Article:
2023 was the hottest year on record

Copernicus Climate Change Service's alarming report reveals that in 2023, the world experienced record-breaking temperatures, catastrophic climate events, and a concerning surge in greenhouse gas concentrations, underlining the urgent need for global action against climate change.

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FILE PHOTO: Dead fish are seen at Piranha lake, which has been affected by the drought of the Solimoes River, in Manacapuru, state of Amazonas, Brazil, September 27, 2023. REUTERS/Bruno Kelly/File Photo

Climate change has intensified the occurrence of heatwaves, droughts, and wildfires globally, causing the global thermometer to rise by 1.48 degrees Celsius above the preindustrial baseline, according to a report from the Copernicus Climate Change Service (C3S). Samantha Burgess, deputy head of C3S, highlighted that 2023 marked the first year where every day surpassed one degree warmer than the pre-industrial era, with temperatures likely exceeding those of any period in the last 100,000 years.

Approximately half of the year exceeded the 1.5-degree Celsius limit, a threshold beyond which climate impacts are more prone to become catastrophic, according to scientists. However, breaching the 1.5-degree mark in 2024, as some scientists predict, does not necessarily imply a failure to meet the Paris Agreement target of limiting global warming below that threshold.

Such a failure would only be confirmed after several consecutive years above the 1.5-degree benchmark, and the 2015 treaty even allows for the prospect of reducing Earth’s temperature following a period of “overshoot.”

An additional alarming record for the year was noted: in November 2023, two days surpassed the preindustrial benchmark by more than two degrees Celsius.

According to Copernicus projections, the 12-month period ending in January or February 2024 is expected to surpass 1.5 degrees Celsius above the pre-industrial level.

In 2023, significant events included extensive fires in Canada, severe droughts in the Horn of Africa and the Middle East, unprecedented summer heatwaves in Europe, the United States, and China, as well as record winter warmth in Australia and South America.

Researchers emphasize that these events will persist and worsen until there is a transition away from fossil fuels and the achievement of net-zero emissions. The consequences of current inaction will continue to impact generations to come.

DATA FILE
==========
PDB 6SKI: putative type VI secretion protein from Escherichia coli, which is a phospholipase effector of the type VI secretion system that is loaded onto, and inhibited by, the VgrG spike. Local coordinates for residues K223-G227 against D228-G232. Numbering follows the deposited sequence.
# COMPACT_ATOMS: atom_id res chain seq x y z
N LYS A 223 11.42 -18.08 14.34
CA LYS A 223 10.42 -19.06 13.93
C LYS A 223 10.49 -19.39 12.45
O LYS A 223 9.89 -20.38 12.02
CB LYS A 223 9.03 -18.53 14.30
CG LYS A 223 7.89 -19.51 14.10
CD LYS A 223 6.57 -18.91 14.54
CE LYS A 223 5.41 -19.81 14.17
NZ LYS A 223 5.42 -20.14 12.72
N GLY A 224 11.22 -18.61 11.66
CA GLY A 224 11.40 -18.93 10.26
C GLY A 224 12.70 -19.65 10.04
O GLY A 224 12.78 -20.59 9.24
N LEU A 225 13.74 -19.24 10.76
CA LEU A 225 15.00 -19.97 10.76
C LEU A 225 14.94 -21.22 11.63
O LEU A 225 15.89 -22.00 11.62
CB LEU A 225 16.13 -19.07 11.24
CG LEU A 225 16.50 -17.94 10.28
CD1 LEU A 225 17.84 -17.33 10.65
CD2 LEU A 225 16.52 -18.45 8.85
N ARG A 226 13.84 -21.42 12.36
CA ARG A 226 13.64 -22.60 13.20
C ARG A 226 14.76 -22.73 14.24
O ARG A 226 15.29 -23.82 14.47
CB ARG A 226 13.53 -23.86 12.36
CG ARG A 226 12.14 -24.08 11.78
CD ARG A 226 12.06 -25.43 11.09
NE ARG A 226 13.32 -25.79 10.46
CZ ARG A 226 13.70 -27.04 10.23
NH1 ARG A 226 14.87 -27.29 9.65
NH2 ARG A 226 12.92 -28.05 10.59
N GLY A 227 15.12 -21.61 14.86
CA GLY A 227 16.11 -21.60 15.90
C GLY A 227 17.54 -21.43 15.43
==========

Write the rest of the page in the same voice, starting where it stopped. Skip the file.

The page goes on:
The release of the Copernicus findings comes a month after the conclusion of COP28 in Dubai, where a climate agreement was reached, advocating for a gradual shift away from fossil fuels, identified as the primary driver of climate warming.

Weather records have been reliably documented since 1850, but older proxy data derived from sources such as tree rings, ice cores, and sediment indicate that temperatures in 2023 “surpass those of any period in at least the last 100,000 years,” as stated by Burgess.

Noteworthy records were shattered on every continent. In Europe, 2023 ranked as the second-warmest year on record, trailing 2020 by a margin of 0.17°C.

The onset of a naturally occurring El Niño weather phenomenon marked 2023, leading to warmer waters in the southern Pacific and contributing to heightened temperatures globally. This phenomenon is anticipated to peak in 2024 and is associated with eight consecutive months of record heat from June to December.

Global ocean temperatures remained persistently and unusually high throughout the year, with numerous seasonal records broken since April. These elevated ocean temperatures resulted in destructive marine heatwaves, impacting aquatic life and intensifying storms.

Oceans, responsible for absorbing over 90% of excess heat generated by human activities, play a crucial role in regulating Earth’s climate. The rising temperatures further accelerated the melting of ice shelves, crucial frozen formations that help prevent significant glaciers in Greenland and West Antarctica from entering the ocean, ultimately raising sea levels. Antarctic sea ice reached record-low levels in 2023.

In 2023, concentrations of carbon dioxide and methane reached record levels of 419 parts per million and 1,902 parts per billion, respectively. Methane, identified as the second-largest contributor to global warming after CO2, has been responsible for approximately 30% of the rise in global temperatures since the industrial revolution.

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